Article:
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More efficient risk assessment for nanomaterials

Nanotechnology is booming, but risk assessment for these tiny particles is a laborious process that presents significant challenges to the German Federal Institute for Risk Assessment (BfR). To find more efficient test methods, ...

A novel cellular process to engulf nano-sized materials

Nanometers are one billionth of a meter, a metric typically used to measure molecules and scientific building blocks not visible to the human eye. Materials of tens and/or several hundred nanometers in diameter have unique ...

Bionic catalysts to produce clean energy

Mixing microbes with carbon nanomaterials could help the transition to renewable energy. KAUST research shows microbes and nanomaterials can be used together to form a biohybrid material that performs well as an electrocatalyst. ...

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Nanomaterials

Nanomaterials is a field that takes a materials science-based approach to nanotechnology. It studies materials with morphological features on the nanoscale, and especially those that have special properties stemming from their nanoscale dimensions. Nanoscale is usually defined as smaller than a one tenth of a micrometer in at least one dimension, though this term is sometimes also used for materials smaller than one micrometer.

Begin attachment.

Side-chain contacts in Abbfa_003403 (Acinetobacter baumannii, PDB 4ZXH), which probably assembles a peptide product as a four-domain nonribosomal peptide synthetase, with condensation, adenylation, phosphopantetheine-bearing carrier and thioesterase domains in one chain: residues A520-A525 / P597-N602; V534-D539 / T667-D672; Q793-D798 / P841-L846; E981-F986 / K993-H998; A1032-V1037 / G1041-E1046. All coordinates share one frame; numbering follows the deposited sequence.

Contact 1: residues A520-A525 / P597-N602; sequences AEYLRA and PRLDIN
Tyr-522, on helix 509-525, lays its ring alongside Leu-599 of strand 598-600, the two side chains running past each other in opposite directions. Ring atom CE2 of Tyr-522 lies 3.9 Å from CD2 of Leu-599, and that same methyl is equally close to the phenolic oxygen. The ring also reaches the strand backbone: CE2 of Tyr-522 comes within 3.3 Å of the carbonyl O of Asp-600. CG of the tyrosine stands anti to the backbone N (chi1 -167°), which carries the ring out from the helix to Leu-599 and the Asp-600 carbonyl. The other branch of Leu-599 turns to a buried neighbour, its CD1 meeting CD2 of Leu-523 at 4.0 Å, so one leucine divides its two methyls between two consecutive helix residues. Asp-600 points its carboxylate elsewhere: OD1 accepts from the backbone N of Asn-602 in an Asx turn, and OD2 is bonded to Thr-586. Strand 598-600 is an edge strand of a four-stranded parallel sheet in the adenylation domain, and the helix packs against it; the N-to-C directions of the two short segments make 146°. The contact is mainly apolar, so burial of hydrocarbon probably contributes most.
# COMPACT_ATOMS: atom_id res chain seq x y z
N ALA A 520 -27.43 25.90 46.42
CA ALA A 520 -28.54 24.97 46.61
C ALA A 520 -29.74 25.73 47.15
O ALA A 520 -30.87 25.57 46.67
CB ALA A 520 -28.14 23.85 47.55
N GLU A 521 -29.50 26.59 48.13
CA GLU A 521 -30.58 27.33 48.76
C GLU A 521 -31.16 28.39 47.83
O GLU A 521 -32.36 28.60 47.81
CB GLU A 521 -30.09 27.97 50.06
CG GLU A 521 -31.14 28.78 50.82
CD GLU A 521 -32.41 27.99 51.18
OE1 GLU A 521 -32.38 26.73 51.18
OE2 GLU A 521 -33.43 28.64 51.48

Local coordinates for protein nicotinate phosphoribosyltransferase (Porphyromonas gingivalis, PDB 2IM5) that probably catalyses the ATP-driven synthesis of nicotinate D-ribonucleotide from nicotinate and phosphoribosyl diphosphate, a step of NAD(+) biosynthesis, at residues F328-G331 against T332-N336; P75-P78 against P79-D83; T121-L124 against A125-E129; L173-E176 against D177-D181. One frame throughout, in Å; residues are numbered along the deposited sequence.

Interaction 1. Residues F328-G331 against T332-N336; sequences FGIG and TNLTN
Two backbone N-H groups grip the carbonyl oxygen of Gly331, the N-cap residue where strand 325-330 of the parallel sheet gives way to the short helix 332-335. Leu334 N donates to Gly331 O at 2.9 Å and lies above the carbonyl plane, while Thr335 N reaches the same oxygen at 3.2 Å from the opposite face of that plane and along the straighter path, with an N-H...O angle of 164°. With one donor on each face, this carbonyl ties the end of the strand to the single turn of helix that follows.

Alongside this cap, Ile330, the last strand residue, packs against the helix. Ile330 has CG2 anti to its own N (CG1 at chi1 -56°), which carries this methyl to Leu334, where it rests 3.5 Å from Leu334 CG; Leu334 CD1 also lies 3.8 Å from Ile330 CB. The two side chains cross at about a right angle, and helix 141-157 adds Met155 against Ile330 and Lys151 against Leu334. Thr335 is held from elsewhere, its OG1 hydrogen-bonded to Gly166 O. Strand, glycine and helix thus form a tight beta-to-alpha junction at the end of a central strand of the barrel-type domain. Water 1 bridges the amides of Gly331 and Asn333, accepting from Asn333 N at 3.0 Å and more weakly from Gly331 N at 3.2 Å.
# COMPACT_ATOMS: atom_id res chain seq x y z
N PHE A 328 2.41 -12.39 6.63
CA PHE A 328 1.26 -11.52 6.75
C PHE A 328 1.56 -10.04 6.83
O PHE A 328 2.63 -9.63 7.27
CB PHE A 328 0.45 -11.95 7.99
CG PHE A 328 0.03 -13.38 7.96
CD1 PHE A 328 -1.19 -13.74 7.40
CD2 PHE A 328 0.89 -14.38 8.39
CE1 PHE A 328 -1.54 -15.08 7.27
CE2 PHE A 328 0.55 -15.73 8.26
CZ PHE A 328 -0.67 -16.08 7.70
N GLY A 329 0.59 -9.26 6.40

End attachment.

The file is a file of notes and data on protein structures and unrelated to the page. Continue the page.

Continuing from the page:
On 18 October 2011, the European Commission adopted the following definition of a nanomaterial:

An important aspect of nanotechnology is the vastly increased ratio of surface area to volume present in many nanoscale materials, which makes possible new quantum mechanical effects. One example is the “quantum size effect” where the electronic properties of solids are altered with great reductions in particle size. This effect does not come into play by going from macro to micro dimensions. However, it becomes pronounced when the nanometer size range is reached. A certain number of physical properties also alter with the change from macroscopic systems. Novel mechanical properties of nanomaterials is a subject of nanomechanics research. Catalytic activities also reveal new behaviour in the interaction with biomaterials.

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